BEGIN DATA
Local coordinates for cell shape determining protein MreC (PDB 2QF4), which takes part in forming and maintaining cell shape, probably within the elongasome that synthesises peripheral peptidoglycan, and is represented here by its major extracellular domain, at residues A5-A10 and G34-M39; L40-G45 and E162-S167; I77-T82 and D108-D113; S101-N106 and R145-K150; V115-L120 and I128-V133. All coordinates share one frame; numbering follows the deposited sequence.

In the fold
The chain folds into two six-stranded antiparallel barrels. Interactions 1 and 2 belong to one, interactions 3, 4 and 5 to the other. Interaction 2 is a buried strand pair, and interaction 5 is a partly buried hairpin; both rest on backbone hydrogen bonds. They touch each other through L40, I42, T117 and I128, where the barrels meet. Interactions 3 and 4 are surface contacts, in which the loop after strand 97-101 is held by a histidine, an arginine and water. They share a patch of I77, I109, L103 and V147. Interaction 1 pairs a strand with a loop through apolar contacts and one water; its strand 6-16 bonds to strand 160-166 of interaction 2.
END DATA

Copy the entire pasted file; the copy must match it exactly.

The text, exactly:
Local coordinates for cell shape determining protein MreC (PDB 2QF4), which takes part in forming and maintaining cell shape, probably within the elongasome that synthesises peripheral peptidoglycan, and is represented here by its major extracellular domain, at residues A5-A10 and G34-M39; L40-G45 and E162-S167; I77-T82 and D108-D113; S101-N106 and R145-K150; V115-L120 and I128-V133. All coordinates share one frame; numbering follows the deposited sequence.

In the fold
The chain folds into two six-stranded antiparallel barrels. Interactions 1 and 2 belong to one, interactions 3, 4 and 5 to the other. Interaction 2 is a buried strand pair, and interaction 5 is a partly buried hairpin; both rest on backbone hydrogen bonds. They touch each other through L40, I42, T117 and I128, where the barrels meet. Interactions 3 and 4 are surface contacts, in which the loop after strand 97-101 is held by a histidine, an arginine and water. They share a patch of I77, I109, L103 and V147. Interaction 1 pairs a strand with a loop through apolar contacts and one water; its strand 6-16 bonds to strand 160-166 of interaction 2.